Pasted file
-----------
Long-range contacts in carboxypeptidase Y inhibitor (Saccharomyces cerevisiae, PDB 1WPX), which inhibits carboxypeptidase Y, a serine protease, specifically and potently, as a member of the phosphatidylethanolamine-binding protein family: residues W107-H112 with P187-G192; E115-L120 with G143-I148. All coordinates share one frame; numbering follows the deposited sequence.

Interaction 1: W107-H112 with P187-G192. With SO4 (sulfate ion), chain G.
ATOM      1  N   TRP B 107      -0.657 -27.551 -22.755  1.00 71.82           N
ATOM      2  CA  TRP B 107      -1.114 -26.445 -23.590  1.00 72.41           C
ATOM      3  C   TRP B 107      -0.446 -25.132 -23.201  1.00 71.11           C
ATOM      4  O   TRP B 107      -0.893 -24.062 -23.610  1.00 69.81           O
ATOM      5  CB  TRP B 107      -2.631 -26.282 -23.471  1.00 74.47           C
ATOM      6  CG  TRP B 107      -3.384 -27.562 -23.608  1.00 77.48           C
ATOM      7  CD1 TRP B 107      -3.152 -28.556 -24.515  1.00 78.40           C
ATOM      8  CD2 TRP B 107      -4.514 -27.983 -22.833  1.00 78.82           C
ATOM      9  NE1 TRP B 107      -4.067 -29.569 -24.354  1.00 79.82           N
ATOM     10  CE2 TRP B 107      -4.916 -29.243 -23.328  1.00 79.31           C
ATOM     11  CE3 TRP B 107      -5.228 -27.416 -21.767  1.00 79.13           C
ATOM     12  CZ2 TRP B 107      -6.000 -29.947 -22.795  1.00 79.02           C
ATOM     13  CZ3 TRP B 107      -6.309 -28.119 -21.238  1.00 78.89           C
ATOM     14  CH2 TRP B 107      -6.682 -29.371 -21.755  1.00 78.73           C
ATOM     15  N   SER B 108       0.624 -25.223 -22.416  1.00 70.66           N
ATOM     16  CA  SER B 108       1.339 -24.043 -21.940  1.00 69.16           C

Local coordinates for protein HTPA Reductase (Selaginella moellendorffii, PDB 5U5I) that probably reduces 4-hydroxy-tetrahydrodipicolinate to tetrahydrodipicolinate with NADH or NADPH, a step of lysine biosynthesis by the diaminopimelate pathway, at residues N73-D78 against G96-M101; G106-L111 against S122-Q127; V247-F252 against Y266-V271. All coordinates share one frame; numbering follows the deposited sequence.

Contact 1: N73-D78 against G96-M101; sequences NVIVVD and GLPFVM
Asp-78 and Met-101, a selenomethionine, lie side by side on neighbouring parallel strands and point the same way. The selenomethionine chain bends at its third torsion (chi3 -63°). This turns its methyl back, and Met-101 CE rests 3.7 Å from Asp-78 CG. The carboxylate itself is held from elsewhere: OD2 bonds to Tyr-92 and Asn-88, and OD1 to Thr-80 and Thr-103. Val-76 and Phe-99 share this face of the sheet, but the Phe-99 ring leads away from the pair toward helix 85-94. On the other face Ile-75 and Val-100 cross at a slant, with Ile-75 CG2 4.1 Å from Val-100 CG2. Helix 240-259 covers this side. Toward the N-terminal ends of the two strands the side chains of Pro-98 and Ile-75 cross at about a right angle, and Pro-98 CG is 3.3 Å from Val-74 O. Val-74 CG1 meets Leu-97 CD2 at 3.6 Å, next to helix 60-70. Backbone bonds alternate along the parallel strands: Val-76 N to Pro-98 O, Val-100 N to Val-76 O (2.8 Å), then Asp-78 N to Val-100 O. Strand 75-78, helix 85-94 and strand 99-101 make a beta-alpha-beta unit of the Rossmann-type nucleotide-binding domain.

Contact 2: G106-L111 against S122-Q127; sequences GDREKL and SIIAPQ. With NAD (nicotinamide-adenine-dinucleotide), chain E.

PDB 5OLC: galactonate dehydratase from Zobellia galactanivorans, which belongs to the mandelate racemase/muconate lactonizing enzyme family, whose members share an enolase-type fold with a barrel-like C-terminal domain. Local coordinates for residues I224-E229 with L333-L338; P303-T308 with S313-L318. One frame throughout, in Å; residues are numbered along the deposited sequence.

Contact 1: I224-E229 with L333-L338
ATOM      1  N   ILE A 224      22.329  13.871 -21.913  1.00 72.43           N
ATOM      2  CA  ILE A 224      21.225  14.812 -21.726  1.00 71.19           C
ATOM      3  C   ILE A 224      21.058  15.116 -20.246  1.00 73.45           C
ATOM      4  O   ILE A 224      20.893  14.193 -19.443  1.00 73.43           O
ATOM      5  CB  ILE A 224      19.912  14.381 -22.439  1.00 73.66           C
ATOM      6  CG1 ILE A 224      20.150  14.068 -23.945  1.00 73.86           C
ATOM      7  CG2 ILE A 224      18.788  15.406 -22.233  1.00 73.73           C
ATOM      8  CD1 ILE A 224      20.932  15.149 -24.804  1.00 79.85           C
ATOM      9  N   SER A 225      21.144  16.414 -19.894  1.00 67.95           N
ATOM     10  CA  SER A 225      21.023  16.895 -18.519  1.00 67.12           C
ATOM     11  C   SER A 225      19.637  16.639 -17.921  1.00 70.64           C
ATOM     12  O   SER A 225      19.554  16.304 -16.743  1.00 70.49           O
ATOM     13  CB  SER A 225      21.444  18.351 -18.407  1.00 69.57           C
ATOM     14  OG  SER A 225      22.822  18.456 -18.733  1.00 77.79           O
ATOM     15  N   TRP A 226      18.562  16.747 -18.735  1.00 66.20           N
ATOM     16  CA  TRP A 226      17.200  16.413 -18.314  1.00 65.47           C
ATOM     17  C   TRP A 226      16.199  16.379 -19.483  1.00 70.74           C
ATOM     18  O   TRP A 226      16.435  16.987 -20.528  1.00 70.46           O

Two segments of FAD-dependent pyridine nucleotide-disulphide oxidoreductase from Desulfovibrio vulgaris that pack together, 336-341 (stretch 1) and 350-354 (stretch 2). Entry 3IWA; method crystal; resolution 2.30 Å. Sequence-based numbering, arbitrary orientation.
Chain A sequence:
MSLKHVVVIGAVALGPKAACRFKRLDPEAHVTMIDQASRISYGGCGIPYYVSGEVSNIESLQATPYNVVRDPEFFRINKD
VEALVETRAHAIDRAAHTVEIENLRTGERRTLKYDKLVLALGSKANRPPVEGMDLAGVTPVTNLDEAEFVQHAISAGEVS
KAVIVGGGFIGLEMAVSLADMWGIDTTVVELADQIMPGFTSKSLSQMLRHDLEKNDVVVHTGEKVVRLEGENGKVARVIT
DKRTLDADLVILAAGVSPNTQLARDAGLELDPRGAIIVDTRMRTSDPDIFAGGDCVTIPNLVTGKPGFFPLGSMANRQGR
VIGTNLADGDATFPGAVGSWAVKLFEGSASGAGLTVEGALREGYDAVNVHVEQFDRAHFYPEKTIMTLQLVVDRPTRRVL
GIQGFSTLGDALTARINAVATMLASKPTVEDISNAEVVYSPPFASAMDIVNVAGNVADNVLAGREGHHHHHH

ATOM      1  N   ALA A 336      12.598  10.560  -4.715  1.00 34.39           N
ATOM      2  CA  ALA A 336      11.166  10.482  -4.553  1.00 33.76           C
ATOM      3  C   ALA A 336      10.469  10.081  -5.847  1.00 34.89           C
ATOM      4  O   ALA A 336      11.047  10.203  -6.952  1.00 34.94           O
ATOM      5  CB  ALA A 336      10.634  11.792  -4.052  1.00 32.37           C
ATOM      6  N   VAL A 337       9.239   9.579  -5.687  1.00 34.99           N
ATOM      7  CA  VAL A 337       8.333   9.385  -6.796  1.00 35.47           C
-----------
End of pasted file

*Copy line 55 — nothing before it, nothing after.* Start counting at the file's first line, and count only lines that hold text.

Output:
ATOM      5  CB  ALA A 336      10.634  11.792  -4.052  1.00 32.37           C